Some unusually sensible diet tips straight out of Hollywood

Judith Wills / 28 March 2014

Diet and wellbeing blogger Judith Wills considers the benefits of a lifestyle aimed at preventing future health problems, and is surprised to find some common ground with Gwyneth Paltrow's diet guru.

While I'm not a great fan of Hollywood health and diet gurus in general – finding much of their advice to be either ludicrous or bootcamp-plus tough and undo-able - one of them, even though he counts Goop girl Gwyneth Paltrow as one of his clients, has this week said something that is eminently sensible.

Dr Frank Lipman, who practises what he calls functional medicine and describes himself as a health evangelist, pronounced: “A lot of Western medicine is not preventative. We don't teach people how to take care of themselves, we just wait for them to get sick and then we give them drugs to suppress the symptoms.” A simple thought, but one that tells the truth.

A cornerstone of Lipman's 'preventative' advice and philosophy is to improve people's eating habits with a diet plan that is mostly unprocessed and sugar-free, so far so good. But I fall out with him slightly over several of his eating rules, as many perfectly decent and nutritious foods appear to be on his 'banned' list, including any farmed fish, pork, peanuts, cow's and soy milk and cheese. He also has a negative thing about all gluten-containing foods so wheat, barley, rye, spelt and oats are all banned too, even if you aren't allergic to gluten.

So I won't be going to him for a nutrition makeover (even if I could afford it – just the initial consultation is nearly £400!) but I do think his advice, a version of the timeless saying 'prevention is better than cure' should be something we all try to take on board.

However, rather than focussing on banned foods, I prefer the positive approach – I like to get people I help on my own website, the diet detective, to start by writing a long list of all the fresh and wholesome foods they do enjoy, and then base a plan around those. Even for people who've lived on too many junk, salty, low-nutrient, high-cal, highly-processed foods can usually think of enough decent foods they enjoy to make this perfectly do-able.

And the blessing is that if you enjoy your foods and meals, then you'll stick with it.

Couple such a diet with small changes to ensure you don't spend all day sitting on your ever-increasingly ample bottom (assuming you're in reasonable physical shape and have no medical condition that forces you to sit). There are literally dozens of recent scientific research papers to show that standing, and moving, and working your body, is good, while sitting for long hours is bad (two hours at a time should be your max, apparently) and will almost inevitably lead to health problems and that raft of drugs Lipman mentions, sooner or later.

I woke up in the middle of the night and realised that the one thing I want in life is to be healthy as I age, for my body to be the best it can be. Everything else, when it is pared back, depends on that - my independence, my ability to enjoy my children and grandchildren in an interactive way, even my ability to work, up to a point. There can be no stronger motivation to lead a healthful life.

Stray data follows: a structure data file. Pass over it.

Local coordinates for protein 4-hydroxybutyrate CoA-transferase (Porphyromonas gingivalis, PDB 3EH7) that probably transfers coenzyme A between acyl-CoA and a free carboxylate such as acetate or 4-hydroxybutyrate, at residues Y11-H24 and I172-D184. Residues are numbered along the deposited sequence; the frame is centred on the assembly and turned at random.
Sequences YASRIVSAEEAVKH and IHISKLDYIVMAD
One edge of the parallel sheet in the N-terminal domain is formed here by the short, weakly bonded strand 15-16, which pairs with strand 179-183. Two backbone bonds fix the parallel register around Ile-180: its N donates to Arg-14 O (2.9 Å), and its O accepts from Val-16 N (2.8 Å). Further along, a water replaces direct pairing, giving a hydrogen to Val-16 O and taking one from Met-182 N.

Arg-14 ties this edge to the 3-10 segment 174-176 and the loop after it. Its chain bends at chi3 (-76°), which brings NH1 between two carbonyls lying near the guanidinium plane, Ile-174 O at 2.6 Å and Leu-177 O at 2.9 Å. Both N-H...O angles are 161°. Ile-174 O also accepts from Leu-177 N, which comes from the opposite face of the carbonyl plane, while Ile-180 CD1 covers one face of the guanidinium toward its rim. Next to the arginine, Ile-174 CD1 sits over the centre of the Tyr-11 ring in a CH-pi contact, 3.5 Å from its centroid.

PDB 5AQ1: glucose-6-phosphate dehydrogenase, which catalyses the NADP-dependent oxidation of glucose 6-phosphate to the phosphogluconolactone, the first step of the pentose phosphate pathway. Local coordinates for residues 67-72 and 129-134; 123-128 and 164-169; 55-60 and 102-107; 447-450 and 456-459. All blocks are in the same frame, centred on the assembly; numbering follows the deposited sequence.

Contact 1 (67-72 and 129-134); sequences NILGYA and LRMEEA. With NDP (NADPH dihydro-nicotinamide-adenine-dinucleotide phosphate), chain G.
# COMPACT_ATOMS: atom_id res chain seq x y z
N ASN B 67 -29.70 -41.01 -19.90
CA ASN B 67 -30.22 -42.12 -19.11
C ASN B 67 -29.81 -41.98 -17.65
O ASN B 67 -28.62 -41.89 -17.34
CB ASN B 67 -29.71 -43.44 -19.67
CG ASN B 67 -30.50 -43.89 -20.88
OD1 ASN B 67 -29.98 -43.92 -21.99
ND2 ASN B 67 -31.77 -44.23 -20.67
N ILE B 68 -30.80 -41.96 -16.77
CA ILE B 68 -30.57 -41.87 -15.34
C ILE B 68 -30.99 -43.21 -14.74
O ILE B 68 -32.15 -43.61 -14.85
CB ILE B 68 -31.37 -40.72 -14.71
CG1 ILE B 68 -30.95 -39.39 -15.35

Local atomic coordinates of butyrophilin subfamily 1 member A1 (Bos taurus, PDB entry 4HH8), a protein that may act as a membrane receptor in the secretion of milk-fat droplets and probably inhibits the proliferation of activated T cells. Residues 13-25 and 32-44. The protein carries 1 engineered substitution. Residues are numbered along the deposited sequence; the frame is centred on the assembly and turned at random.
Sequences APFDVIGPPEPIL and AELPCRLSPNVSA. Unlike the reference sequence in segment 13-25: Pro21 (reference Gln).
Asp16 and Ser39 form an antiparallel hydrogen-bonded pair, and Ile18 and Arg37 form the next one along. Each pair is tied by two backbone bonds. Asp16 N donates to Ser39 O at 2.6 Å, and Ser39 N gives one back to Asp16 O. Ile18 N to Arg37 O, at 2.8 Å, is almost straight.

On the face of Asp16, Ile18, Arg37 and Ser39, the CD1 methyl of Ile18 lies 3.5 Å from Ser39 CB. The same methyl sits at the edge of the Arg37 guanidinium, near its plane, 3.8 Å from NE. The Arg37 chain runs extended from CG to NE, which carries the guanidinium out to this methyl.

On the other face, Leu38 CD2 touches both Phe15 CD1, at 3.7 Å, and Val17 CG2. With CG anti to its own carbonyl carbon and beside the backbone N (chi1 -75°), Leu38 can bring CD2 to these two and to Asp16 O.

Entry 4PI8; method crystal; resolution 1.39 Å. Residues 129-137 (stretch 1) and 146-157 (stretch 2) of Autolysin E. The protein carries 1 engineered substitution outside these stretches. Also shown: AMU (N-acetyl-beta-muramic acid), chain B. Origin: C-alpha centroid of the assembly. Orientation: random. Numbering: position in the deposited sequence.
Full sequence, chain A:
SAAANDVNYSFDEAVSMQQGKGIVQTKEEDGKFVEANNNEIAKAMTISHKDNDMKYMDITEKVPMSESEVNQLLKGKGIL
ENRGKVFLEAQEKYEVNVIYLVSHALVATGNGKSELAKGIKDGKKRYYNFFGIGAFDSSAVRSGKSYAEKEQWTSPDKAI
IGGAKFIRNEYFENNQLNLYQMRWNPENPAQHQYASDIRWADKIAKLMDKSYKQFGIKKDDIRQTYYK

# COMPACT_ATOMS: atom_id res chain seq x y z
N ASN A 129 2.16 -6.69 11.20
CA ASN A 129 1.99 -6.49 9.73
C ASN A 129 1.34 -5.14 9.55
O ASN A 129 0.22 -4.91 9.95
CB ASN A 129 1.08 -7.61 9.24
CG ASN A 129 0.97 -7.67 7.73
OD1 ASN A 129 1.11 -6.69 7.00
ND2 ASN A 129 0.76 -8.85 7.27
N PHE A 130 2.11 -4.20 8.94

It's hard to promote our own health and wellbeing when most of us live in an environment which promotes the opposite – overeating and underexercising. But it can be done. Every time I feel like not going out for that walk, or I tell myself that extra glass or two or wine is fine, I deserve it, I'm starting to interrupt myself and ask, “Do I really want to be the architect of my own infirmity and ill health in older age?” If the answer is 'no', which it is for me – and I am sure it is for you, then there's only one option. Do as Dr Lipman says, and get preventing.

Ate last night:

Fish in a parcel. I've never been one for cooking things in foil or parchment in the oven, but I found a version of this in a weekend supplement and it's lovely. The aromas that hit you when you open your parcel are just gorgeous. It's also easy, healthy and ideal if you're trying to lose a bit of weight.

To serve two, put two squares of foil lined with baking parchment in a large roasting tray and lightly oil the centre of the parchment. On each square, put a good thick fillet of your choice of white fish (cod or hake is ideal). In a bowl, combine two small chopped preserved lemons (you can buy them in a jar), 1 tsp each smoked paprika, fennel seeds and cumin seeds, one medium red chilli, chopped, and a handful each of fresh chopped mint and coriander. Add one large crushed garlic clove, the juice of half an orange and some salt and black pepper. Stir thoroughly then spoon over the two fillets. Sprinkle over some finely-chopped spring or red onion and about four peeled raw prawns to each fillet, then drizzle over a tad of olive oil, seal the parcels and bake at 190C for 15 minutes or until the fish is just cooked through.

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